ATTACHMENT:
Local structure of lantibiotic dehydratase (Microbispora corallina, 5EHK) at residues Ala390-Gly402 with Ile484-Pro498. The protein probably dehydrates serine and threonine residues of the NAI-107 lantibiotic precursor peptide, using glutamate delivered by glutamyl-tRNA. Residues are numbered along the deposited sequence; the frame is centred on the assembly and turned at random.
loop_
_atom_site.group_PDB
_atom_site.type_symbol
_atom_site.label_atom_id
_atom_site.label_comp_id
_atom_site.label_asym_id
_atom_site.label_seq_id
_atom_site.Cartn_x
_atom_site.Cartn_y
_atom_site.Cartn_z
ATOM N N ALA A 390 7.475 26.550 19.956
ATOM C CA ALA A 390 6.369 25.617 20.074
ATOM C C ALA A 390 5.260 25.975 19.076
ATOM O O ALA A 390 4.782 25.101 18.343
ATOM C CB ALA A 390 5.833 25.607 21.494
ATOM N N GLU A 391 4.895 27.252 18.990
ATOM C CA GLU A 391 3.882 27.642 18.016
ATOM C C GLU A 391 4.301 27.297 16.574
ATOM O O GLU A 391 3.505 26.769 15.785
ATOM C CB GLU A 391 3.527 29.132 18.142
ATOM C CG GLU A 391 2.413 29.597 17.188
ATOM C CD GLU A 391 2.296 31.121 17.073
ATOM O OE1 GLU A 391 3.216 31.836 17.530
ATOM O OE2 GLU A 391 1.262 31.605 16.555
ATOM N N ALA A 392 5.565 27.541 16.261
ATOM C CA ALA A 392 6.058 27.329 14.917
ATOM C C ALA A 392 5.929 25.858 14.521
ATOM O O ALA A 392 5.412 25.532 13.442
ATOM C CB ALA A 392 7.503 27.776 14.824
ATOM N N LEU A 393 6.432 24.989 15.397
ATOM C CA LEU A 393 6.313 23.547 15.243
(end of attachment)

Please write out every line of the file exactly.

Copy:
Local structure of lantibiotic dehydratase (Microbispora corallina, 5EHK) at residues Ala390-Gly402 with Ile484-Pro498. The protein probably dehydrates serine and threonine residues of the NAI-107 lantibiotic precursor peptide, using glutamate delivered by glutamyl-tRNA. Residues are numbered along the deposited sequence; the frame is centred on the assembly and turned at random.
loop_
_atom_site.group_PDB
_atom_site.type_symbol
_atom_site.label_atom_id
_atom_site.label_comp_id
_atom_site.label_asym_id
_atom_site.label_seq_id
_atom_site.Cartn_x
_atom_site.Cartn_y
_atom_site.Cartn_z
ATOM N N ALA A 390 7.475 26.550 19.956
ATOM C CA ALA A 390 6.369 25.617 20.074
ATOM C C ALA A 390 5.260 25.975 19.076
ATOM O O ALA A 390 4.782 25.101 18.343
ATOM C CB ALA A 390 5.833 25.607 21.494
ATOM N N GLU A 391 4.895 27.252 18.990
ATOM C CA GLU A 391 3.882 27.642 18.016
ATOM C C GLU A 391 4.301 27.297 16.574
ATOM O O GLU A 391 3.505 26.769 15.785
ATOM C CB GLU A 391 3.527 29.132 18.142
ATOM C CG GLU A 391 2.413 29.597 17.188
ATOM C CD GLU A 391 2.296 31.121 17.073
ATOM O OE1 GLU A 391 3.216 31.836 17.530
ATOM O OE2 GLU A 391 1.262 31.605 16.555
ATOM N N ALA A 392 5.565 27.541 16.261
ATOM C CA ALA A 392 6.058 27.329 14.917
ATOM C C ALA A 392 5.929 25.858 14.521
ATOM O O ALA A 392 5.412 25.532 13.442
ATOM C CB ALA A 392 7.503 27.776 14.824
ATOM N N LEU A 393 6.432 24.989 15.397
ATOM C CA LEU A 393 6.313 23.547 15.243